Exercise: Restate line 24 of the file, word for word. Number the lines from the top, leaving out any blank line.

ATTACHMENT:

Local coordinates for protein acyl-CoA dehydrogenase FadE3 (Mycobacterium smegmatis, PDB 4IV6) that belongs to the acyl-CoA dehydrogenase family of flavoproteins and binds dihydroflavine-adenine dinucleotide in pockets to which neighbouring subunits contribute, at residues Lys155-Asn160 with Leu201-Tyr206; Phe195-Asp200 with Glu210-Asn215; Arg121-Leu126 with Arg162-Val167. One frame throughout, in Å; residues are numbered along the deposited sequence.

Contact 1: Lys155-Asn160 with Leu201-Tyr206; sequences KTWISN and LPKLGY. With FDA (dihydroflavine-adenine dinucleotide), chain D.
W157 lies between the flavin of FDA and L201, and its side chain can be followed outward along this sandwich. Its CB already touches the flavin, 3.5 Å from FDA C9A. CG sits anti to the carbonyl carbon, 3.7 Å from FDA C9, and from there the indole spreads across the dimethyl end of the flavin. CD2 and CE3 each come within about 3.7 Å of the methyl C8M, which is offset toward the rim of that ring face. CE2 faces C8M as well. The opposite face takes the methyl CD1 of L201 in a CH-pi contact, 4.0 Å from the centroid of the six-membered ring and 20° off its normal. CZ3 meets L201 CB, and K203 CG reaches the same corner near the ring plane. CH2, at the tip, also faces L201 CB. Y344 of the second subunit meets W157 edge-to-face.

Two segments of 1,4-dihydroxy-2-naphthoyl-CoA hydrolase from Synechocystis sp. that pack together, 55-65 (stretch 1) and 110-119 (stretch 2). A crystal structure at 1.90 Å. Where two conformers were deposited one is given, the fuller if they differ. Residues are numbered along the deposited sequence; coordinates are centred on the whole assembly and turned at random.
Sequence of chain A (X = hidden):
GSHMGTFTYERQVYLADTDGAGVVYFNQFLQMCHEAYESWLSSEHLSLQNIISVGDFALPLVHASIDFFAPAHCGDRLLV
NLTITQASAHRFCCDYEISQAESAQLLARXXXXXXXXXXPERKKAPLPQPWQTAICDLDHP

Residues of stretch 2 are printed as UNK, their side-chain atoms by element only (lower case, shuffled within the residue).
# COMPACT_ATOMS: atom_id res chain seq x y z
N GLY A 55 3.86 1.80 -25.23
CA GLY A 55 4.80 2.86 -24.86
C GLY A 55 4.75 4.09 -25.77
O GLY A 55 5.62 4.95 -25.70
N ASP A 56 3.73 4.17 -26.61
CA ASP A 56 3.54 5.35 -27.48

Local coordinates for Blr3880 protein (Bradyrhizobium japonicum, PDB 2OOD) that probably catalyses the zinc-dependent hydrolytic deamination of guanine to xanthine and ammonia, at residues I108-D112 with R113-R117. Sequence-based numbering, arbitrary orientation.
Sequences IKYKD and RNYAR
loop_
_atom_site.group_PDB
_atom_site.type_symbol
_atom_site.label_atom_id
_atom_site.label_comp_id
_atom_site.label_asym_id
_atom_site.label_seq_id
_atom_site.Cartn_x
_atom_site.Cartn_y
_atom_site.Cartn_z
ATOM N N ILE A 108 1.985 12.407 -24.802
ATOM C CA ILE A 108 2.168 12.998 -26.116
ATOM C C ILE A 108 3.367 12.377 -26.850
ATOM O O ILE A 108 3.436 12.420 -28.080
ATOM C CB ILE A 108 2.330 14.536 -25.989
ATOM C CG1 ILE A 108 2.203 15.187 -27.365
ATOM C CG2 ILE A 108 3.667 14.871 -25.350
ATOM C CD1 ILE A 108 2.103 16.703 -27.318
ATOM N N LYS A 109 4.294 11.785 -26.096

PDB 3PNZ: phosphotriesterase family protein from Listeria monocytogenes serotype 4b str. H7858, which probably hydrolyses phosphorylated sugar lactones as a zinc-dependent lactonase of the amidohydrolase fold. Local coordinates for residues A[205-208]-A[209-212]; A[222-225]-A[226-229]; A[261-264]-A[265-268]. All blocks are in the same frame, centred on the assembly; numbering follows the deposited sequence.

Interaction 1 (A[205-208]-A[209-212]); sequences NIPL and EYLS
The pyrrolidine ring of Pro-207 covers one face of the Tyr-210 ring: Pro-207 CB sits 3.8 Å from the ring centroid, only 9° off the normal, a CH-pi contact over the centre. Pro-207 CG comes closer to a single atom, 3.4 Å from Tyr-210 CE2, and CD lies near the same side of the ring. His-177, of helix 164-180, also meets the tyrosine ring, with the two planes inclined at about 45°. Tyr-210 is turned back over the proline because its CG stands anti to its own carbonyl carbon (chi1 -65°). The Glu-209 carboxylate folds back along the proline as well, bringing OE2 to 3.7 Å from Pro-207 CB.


_atom_site.label_seq_id